Share this page

Health Library

Atrioventricular Canal Defect—Child(AV Canal Defect—Child; Complete AV Canal—Child; Complete Common AV Canal—Child; Endocardial Cushion Defect—Child)
Definition

An atrioventricular (AV) canal defect is a rare heart defect. There is a large hole in the center of the heart that connects all four chambers.

The heart is made up of two upper chambers and two lower chambers. Usually blood flows from the upper to lower chamber on the right side of the heart to the lungs. The blood picks up oxygen in the lungs and passes back into the upper chamber of the left side of the heart. It then passes to the lower chamber of the heart and out to the body.

The AV canal defect causes blood in the different chambers to mix. This means that some of the blood that is sent out to the body has not passed the lungs to pick up oxygen. The body does not get enough oxygen.

Heart Chambers and Valves

heart anatomy

Copyright © Nucleus Medical Media, Inc.

Blood Flow Through the Heart


Copyright © Nucleus Medical Media, Inc.

Causes

AV canal defect is a congenital defect. This means that the baby is born with it. It is not known exactly why some babies’ hearts develop abnormally.

Risk Factors

Factors that increase the risk of congenital heart defects include:

  • Family history of congenital heart defect
  • Certain chromosomal disorders such as Down syndrome
  • Previous pregnancy with fetal heart abnormalities or miscarriage
  • Conditions during pregnancy, such as:
    • Being infected with a virus
    • Having poorly controlled diabetes
    • Drinking alcohol
    • Taking certain medicines
Symptoms

Symptoms may include:

  • Fast breathing
  • Poor feeding
  • Slow growth
  • Bluish skin color
  • Fatigue
  • Irritability
  • Lowered alertness
  • Wheezing
  • Swelling of the legs, ankles, and feet
  • Sweating
  • Fast heart beat
  • Sudden weight gain from retained fluid

This condition can lead to heart failure . If your child has any of these symptoms, get medical care right away.

Diagnosis

The doctor will ask about your child’s symptoms and medical history. A physical exam will be done. Imaging tests may be done to view your heart's structures:

Treatment

Talk with the doctor about the best treatment plan for your child. Treatment options include:

Surgery

Surgery is usually recommended to correct the defect. The goal of surgery is to close the hole with a patch.

Lifelong Monitoring

After surgery, your child will need to have regular visits with a heart doctor. The doctor may recommend that your child:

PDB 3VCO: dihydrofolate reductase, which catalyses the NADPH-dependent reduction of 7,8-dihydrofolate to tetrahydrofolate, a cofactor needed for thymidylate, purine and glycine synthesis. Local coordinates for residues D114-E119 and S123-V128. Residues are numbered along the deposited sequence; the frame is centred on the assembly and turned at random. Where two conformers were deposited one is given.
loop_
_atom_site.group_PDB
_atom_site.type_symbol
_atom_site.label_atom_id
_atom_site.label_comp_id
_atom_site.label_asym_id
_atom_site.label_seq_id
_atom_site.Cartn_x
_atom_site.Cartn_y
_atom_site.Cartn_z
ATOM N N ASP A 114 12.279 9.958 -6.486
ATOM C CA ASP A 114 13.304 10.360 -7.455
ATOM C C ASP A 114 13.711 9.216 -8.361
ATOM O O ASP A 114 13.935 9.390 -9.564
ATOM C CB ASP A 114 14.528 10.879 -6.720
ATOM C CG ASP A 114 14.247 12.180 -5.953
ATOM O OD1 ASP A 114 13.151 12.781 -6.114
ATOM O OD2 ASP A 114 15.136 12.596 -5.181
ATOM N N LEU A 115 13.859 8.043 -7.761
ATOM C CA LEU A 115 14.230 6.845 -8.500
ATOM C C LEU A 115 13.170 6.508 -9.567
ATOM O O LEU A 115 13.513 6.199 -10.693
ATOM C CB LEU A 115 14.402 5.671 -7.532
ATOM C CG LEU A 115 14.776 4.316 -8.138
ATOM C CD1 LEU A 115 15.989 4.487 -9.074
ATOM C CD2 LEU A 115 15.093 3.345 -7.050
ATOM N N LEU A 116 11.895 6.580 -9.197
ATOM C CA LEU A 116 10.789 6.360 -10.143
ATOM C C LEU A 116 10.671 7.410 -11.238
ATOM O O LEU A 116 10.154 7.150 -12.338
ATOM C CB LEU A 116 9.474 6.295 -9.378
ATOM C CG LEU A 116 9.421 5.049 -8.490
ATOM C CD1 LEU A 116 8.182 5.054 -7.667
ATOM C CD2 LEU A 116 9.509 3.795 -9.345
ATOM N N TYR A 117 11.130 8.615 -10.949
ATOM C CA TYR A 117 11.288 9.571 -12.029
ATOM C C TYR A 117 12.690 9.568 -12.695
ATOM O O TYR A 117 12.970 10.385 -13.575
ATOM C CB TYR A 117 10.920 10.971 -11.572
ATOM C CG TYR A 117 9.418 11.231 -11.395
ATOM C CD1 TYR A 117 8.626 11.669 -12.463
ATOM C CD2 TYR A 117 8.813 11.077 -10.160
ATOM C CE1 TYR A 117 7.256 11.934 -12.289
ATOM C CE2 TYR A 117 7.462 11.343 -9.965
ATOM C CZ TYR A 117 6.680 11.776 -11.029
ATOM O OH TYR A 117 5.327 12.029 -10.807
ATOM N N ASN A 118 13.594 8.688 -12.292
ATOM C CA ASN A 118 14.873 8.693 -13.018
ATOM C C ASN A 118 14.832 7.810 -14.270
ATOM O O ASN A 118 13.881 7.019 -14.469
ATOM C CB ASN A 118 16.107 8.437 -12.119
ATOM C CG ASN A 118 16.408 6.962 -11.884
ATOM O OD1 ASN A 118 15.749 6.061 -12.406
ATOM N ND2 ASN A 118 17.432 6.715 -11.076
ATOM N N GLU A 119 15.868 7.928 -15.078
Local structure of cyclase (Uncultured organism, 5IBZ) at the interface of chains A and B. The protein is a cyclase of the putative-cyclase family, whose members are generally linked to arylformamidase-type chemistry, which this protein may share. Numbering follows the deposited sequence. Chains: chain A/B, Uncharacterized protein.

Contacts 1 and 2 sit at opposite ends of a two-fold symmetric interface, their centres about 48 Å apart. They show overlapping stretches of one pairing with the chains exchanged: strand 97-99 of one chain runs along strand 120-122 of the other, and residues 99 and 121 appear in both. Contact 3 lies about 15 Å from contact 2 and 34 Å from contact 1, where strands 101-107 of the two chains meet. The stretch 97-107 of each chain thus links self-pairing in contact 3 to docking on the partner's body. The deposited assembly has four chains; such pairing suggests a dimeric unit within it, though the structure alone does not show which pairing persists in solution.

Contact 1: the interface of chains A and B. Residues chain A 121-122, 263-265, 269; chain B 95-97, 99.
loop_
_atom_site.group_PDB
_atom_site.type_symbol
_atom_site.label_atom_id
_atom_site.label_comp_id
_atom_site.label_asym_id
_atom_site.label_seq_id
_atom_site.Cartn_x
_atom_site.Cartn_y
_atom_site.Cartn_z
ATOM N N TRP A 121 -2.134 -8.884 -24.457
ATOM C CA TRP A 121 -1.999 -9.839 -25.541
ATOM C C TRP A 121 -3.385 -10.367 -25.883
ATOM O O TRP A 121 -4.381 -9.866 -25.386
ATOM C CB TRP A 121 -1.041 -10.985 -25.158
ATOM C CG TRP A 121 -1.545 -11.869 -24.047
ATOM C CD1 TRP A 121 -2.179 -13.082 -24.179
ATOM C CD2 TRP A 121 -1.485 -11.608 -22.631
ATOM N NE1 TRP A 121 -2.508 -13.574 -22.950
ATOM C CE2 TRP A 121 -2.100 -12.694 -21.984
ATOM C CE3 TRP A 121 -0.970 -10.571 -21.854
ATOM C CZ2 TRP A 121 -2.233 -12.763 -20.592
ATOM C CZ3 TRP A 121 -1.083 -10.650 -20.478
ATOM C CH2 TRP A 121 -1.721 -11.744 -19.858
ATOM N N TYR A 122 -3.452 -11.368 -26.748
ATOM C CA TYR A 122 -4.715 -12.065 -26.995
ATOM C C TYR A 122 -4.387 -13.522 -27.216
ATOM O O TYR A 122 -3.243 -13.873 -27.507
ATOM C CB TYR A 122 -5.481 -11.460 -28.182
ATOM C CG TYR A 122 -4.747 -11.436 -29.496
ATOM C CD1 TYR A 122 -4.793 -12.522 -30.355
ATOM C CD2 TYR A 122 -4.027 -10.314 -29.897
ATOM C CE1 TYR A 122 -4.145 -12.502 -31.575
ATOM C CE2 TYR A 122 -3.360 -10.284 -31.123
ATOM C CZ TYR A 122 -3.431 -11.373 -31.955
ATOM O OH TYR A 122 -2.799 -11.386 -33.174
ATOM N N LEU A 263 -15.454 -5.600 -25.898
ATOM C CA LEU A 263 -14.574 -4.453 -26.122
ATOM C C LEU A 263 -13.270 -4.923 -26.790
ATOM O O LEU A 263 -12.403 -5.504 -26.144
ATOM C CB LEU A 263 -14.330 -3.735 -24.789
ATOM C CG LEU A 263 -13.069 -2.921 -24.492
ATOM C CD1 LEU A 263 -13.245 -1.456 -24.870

• Makes lifestyle changes, including limiting certain activities.
  • Takes medications to treat symptoms after surgery.
  • Takes antibiotics before medical or dental procedures to prevent infections.
Prevention

Since the cause is not clear, AV canal defects usually cannot be prevented. Prenatal care can decrease the risk of some congenital defects.

RESOURCES:

American Family Physician
http://www.aafp.org/

American Heart Association
http://www.americanheart.org/

CANADIAN RESOURCES:

Canadian Cardiovascular Society
http://www.ccs.ca/

Heart and Stroke Foundation of Canada
http://ww2.heartandstroke.ca/

References:

Atrioventricular canal defect. American Heart Association website. Available at: http://www.heart.org/HEARTORG/Conditions/CongenitalHeartDefects/AboutCongenitalHeartDefects/Complete-Atrioventricular-Canal-defect-CAVC_UCM_307023_Article.jsp . Accessed June 21, 2013.

Atrioventricular canal defect. Boston Children's Hospital website. Available at: http://www.childrenshospital.org/az/Site521/mainpageS521P0.html . Accessed June 21, 2013.

Ventricular septal defect (VSD). EBSCO DynaMed website. Available at: http://www.ebscohost.com/dynamed/what.php . Updated June 14, 2012. Accessed June 21, 2013.



Last reviewed June 2013 by Michael Woods, MD

Please be aware that this information is provided to supplement the care provided by your physician. It is neither intended nor implied to be a substitute for professional medical advice. CALL YOUR HEALTHCARE PROVIDER IMMEDIATELY IF YOU THINK YOU MAY HAVE A MEDICAL EMERGENCY. Always seek the advice of your physician or other qualified health provider prior to starting any new treatment or with any questions you may have regarding a medical condition.

Baptist Flame

Health Library

Find A Doctor

Services

Locations

Baptist Medical Clinic

Patients & Visitors

Learn

Contact Us

Physician Tools

Careers at Baptist

Employee Links

Online Services

At Baptist Health Systems

At Baptist Medical Center

close ×